Side hustles can be a distraction. Alternatively, if you’re in a good role in a growing field, you’re probably better off focussing on your primary skillsets and career. The most wealthy and successful people the world over usually got there by focussing on one primary thing, at least to begin with. There might not be much point in a young lawyer – or other professional with good prospects – spending 10 hours every weekend working on a blog or walking other people’s dog’s for cash. Instead, the young professional will surely be better off using that time to develop more skills that can be applied to their career, perhaps by learning more in specialist areas of law, or by working 10 hours overtime to get promoted faster.
Investments are when your income really gets working for you.
With many investments the income they generate is reinvested. KiwiSaver is an example of this. Nearly all KiwiSaver Scheme funds have some exposure to shares. Many of these shares will pay income to shareholders (i.e. the investor in KiwiSaver) as a dividend, but this is just reinvested by the KiwiSaver Scheme manager into more shares and other investments. These shares and investments earn more dividends and income – so your income starts earning income! This powerful force is called compound interest. Reportedly, Albert Einstein said that:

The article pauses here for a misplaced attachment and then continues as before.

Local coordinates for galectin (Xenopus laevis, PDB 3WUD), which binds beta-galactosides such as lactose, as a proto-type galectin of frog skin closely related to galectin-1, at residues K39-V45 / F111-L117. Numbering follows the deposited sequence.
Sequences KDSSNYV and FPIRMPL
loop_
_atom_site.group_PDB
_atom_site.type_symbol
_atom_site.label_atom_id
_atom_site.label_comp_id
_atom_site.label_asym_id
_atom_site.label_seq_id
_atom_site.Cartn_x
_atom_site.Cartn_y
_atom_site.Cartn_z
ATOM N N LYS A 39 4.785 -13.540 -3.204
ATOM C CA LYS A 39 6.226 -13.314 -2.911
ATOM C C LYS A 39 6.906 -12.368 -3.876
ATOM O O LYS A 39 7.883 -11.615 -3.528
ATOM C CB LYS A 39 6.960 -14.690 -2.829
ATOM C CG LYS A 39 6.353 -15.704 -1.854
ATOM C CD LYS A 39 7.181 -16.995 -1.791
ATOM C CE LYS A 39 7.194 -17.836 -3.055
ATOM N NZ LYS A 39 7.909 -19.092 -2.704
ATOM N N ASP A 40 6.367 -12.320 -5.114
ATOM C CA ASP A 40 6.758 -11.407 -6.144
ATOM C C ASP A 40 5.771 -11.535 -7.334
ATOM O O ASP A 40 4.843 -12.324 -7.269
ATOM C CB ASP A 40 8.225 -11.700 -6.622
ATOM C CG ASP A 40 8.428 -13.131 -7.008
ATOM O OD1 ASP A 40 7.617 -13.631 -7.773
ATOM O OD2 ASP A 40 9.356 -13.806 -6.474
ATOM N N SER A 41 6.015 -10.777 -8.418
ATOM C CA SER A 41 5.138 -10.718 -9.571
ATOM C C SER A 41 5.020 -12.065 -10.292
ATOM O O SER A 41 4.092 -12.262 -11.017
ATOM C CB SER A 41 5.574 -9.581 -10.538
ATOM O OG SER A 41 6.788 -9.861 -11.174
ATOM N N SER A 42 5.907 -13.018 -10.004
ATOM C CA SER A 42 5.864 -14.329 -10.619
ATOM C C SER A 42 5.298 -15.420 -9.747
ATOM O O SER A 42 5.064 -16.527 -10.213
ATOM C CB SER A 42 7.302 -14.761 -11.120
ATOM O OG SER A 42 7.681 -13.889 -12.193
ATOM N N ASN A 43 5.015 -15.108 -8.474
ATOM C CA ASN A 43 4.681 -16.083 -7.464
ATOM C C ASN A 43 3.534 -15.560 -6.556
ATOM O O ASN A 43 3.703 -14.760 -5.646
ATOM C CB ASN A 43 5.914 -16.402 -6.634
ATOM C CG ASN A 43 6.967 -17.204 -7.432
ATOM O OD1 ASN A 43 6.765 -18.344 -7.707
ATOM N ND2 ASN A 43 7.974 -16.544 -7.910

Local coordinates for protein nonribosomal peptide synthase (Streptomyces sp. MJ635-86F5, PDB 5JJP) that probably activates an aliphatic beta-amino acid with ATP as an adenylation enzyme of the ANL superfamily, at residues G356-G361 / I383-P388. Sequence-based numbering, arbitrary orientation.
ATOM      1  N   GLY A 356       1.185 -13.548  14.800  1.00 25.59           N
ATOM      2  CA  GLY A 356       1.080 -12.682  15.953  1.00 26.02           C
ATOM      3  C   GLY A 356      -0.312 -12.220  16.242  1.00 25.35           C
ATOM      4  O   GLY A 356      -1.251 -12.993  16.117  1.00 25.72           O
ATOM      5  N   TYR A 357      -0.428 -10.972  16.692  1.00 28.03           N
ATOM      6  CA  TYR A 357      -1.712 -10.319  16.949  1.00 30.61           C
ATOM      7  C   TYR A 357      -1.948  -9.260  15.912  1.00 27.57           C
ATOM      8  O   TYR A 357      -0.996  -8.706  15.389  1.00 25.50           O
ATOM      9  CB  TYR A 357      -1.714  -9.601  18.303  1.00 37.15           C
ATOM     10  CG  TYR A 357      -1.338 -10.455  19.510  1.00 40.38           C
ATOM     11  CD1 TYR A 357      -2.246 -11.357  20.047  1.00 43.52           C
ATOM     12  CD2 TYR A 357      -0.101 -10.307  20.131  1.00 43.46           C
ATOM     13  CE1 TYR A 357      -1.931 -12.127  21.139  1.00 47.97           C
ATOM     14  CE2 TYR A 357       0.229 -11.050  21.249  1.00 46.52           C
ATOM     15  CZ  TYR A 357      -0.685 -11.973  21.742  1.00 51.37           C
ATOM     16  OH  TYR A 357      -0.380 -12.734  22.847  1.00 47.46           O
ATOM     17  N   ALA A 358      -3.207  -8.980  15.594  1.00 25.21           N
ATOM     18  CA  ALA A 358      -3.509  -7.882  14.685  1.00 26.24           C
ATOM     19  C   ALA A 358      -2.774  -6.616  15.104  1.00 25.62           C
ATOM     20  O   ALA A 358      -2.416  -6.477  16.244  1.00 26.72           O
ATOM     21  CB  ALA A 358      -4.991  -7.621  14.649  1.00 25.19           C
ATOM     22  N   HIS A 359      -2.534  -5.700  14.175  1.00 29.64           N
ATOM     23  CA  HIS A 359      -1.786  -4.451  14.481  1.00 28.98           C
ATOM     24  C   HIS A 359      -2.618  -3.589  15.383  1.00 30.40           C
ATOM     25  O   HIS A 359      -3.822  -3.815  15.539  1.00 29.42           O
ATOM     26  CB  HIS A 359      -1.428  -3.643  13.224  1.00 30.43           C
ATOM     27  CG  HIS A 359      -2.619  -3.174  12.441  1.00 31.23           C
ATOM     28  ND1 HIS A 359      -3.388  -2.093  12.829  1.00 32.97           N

“Compound interest is the 8th wonder of the world. He who understands it, earns it; he who doesn’t, pays it.”
While there is a little debate about whether Einstein said this, it’s undeniable the power of compound interest is remarkable.
When you’re first getting started, your investment income will not be a huge contributor to helping you reach a six-figure income. But the more you invest, and the more time passes, the more you’ll see this income rise until it reaches game-changing levels.
Don’t worry if you can’t afford to invest much or at all right now, there are plenty of great investments out there, the key is to:
Start early, and
If you do, what starts as a trickle of investment income will steadily turn into a raging torrent.
The bottom line – a six figure income
Your career will usually be the biggest earner for many years, but you can also get to a six-figure income with a combination of your full-time job, side hustle, and investing.
Earning a six-figure income can have major benefits for your life and future, but remember that:
Many people have built wealth on much less income.
If you want to build true wealth and happiness, that really comes from your personal lifestyle, outlook, and how you live.
If you have the right mindset and have specific goals, making $100,000+ each year can do wonders for your finances.